Craft Beer Pairings For Your Thanksgiving Dinner. Part 1
Thanksgiving is right around the corner. As you head to the grocery store to pick out your prized bird, overload your shopping cart with sweet potatoes and attempt to learn the real difference between stuffing and dressing, DON’T FORGET THE BEER! It’s
just as even more important than the pumpkin pie!
There’s an ongoing debate about beer vs. wine with food pairings and I’m not going to rehash it on here. But let’s be honest, beer is waaaay better suited to go with your turkey dinner than those old smashed grapes will ever be. But with beer, comes a few tough questions: Where do we start? What do we buy? What will pair best with my desert? What about leftovers?
Relax my friends. The holiday’s are already stressful enough. I’m going to make this as easy as possible for you with a list of quality beer recommendations from local Colorado breweries that you should be able to easily find at most respectable Denver-area liquor stores. Grab a pen and paper (and a beer of course) and let’s break it down.
I admittedly haven’t been to many Thanksgiving meals outside of my family, but both my family and my wife’s side of the family have a tradition of serving shrimp cocktail for an appetizer. We’re also a big fan of artisan cheeses and meats. So for the first round, I’ve chosen one of New Belgium’s newest Lips of Faith offerings, Biere De Garde, which pairs nicely with both seafood and cheese.
Brewed in collaboration with Brewery Vivant, out of Grand Rapids, MI, this 9% ABV offering pours a clear, orange color with a 2-finger, creamy, white head. Plenty of orange, lemon, apricot, yeast and peppercorn throughout the aroma. The taste is very much on the farmhouse side of the spectrum with moderate tartness, spices and earthy notes throughout. The dry finish and high carbonation will have you thinking champagne. A nice start to the meal that will be sure to awaken your taste buds. Readily available at all liquor stores in the Denver-area for $8 / 22oz. bottle.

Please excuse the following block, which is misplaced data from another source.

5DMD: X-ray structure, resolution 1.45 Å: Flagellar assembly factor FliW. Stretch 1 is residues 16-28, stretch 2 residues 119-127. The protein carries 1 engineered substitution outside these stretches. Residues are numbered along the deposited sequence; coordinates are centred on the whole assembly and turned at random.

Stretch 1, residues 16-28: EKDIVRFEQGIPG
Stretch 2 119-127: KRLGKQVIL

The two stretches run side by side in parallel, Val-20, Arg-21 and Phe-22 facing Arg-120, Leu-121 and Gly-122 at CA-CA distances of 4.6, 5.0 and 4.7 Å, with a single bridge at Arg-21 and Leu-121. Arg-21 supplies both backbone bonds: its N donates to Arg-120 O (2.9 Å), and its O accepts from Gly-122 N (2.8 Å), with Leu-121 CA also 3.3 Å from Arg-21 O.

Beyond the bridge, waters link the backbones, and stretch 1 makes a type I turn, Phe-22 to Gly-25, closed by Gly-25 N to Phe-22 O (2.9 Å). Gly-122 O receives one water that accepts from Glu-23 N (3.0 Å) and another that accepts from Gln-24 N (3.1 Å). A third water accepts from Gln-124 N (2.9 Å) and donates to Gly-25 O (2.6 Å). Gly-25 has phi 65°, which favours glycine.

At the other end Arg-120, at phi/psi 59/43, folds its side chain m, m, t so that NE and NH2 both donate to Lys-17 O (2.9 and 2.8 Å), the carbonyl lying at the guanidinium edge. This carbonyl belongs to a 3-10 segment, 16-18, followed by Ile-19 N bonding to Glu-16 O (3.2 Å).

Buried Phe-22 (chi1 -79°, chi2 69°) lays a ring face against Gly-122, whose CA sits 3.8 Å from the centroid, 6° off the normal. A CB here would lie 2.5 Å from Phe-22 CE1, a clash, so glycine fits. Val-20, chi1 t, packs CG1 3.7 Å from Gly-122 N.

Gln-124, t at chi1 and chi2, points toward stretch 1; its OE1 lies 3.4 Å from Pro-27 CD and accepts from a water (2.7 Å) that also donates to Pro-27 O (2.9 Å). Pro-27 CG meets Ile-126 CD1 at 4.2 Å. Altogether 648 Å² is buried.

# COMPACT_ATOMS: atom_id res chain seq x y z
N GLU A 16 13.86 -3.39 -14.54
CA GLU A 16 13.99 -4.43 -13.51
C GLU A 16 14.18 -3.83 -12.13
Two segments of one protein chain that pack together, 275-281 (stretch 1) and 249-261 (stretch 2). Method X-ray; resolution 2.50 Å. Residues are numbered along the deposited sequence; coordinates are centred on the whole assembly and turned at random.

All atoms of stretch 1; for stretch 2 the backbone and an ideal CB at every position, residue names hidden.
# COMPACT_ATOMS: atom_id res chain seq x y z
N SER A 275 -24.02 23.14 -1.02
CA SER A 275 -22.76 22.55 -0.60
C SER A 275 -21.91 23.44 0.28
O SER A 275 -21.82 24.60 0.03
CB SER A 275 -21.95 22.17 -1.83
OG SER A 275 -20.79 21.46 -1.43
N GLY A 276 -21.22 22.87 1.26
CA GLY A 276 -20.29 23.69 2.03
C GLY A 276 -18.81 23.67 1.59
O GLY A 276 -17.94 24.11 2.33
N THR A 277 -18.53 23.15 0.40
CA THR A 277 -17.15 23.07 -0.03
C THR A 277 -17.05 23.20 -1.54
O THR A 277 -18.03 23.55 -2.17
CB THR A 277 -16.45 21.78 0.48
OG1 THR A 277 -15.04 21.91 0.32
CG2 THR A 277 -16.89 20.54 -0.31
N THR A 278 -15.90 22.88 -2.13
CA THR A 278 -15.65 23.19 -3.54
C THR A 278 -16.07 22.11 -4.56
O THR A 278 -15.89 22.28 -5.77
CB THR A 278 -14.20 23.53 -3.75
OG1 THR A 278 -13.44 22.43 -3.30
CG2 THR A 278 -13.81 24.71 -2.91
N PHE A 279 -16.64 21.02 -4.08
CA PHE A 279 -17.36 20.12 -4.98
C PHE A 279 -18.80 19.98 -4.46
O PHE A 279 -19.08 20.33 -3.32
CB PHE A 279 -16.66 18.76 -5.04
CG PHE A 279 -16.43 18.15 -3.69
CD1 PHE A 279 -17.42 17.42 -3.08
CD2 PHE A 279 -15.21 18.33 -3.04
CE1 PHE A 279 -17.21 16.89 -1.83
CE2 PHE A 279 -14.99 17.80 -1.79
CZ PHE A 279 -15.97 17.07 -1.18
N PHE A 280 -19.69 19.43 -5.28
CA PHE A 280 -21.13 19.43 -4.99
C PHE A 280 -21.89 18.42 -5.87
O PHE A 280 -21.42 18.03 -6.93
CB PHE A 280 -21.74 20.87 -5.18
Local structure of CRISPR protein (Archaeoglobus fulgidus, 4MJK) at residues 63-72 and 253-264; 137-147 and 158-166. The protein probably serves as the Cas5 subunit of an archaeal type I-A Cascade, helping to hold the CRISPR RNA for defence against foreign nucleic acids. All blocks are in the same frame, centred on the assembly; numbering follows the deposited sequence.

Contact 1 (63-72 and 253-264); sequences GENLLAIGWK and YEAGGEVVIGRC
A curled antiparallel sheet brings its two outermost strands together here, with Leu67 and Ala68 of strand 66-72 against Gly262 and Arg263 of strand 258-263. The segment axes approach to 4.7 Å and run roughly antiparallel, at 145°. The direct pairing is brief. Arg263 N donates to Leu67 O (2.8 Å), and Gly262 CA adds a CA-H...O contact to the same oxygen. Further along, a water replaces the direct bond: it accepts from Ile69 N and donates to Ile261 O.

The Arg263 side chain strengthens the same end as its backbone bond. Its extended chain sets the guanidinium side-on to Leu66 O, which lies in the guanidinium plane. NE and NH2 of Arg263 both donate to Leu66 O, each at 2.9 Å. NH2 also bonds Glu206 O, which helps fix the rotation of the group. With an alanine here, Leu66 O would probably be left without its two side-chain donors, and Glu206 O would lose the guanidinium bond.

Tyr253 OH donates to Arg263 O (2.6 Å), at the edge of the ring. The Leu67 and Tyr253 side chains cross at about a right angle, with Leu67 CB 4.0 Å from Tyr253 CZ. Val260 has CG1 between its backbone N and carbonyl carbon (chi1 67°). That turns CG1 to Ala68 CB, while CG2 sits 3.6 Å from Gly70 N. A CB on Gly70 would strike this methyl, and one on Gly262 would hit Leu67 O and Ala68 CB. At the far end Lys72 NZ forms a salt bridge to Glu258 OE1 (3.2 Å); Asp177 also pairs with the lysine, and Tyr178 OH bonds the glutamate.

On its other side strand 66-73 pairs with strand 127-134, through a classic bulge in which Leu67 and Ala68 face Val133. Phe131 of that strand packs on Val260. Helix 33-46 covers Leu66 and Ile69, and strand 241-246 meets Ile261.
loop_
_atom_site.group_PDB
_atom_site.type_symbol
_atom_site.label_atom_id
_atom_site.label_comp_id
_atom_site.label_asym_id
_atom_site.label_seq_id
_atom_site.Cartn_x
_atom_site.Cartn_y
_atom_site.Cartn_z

Alternative suggestions: Boulevard Tank 7, Jolly Pumpkin Oro De Calabaza, Brewery Ommegang Hennepin
The Main Course
Warm up over, stomach stretched, palate cleansed, let’s move onto the main course. Assuming you’ll be going with a traditional turkey dinner, I’ve got two (very) different approaches you can take. The first is that you go with something on the lighter side that will subtly complement your meal. The other is that you go big and bold and add a new layer altogether to the meal and we’ll discuss this approach a little later.
On the lighter side, I’m recommending Deceit from Funkwerks out of Fort Collins, CO. This awesome little brewery up North, specializes in Saisons, and was named Small Brewing Company of the Year at the 2012 Great American Beer Festival (GABF). They took home 3-medals at GABF this year, one of which was a gold for this particular beer in the Belgian-Style Experimental Ale Category.
Deceit is a Belgian-style Tripel that pours a slightly cloudy, golden, straw color. The 3-finger tall head has notes of clove, Belgian yeast and lemon. Lots of tropical fruits, spices and just a touch of hops round out the flavors in this tasty brew. A dangerously drinkable 9.4% ABV beer that goes down much too easily. Deceit bottles were released for the first time on November 1st and they’re beginning to pop up at stores all over town. I really enjoyed this one and know you will too. A 750 mL bottle will run you about $12.